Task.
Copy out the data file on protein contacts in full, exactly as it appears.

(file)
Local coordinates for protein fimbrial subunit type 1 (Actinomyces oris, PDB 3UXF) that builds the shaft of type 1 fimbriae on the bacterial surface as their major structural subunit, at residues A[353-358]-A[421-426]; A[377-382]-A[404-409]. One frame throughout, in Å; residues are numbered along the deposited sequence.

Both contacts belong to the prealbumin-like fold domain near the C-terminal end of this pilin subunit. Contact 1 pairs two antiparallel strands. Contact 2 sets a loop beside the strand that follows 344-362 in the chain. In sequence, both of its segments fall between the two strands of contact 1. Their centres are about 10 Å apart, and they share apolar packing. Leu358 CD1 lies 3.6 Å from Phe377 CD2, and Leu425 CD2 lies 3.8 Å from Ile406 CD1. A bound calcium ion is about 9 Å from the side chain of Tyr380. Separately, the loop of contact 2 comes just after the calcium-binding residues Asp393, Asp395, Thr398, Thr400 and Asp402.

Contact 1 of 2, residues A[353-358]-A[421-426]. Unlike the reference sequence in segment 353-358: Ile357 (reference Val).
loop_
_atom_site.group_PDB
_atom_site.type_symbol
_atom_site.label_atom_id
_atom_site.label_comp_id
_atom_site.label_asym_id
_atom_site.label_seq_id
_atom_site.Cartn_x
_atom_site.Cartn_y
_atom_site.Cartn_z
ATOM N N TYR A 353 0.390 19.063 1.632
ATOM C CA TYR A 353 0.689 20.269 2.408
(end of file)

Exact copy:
Local coordinates for protein fimbrial subunit type 1 (Actinomyces oris, PDB 3UXF) that builds the shaft of type 1 fimbriae on the bacterial surface as their major structural subunit, at residues A[353-358]-A[421-426]; A[377-382]-A[404-409]. One frame throughout, in Å; residues are numbered along the deposited sequence.

Both contacts belong to the prealbumin-like fold domain near the C-terminal end of this pilin subunit. Contact 1 pairs two antiparallel strands. Contact 2 sets a loop beside the strand that follows 344-362 in the chain. In sequence, both of its segments fall between the two strands of contact 1. Their centres are about 10 Å apart, and they share apolar packing. Leu358 CD1 lies 3.6 Å from Phe377 CD2, and Leu425 CD2 lies 3.8 Å from Ile406 CD1. A bound calcium ion is about 9 Å from the side chain of Tyr380. Separately, the loop of contact 2 comes just after the calcium-binding residues Asp393, Asp395, Thr398, Thr400 and Asp402.

Contact 1 of 2, residues A[353-358]-A[421-426]. Unlike the reference sequence in segment 353-358: Ile357 (reference Val).
loop_
_atom_site.group_PDB
_atom_site.type_symbol
_atom_site.label_atom_id
_atom_site.label_comp_id
_atom_site.label_asym_id
_atom_site.label_seq_id
_atom_site.Cartn_x
_atom_site.Cartn_y
_atom_site.Cartn_z
ATOM N N TYR A 353 0.390 19.063 1.632
ATOM C CA TYR A 353 0.689 20.269 2.408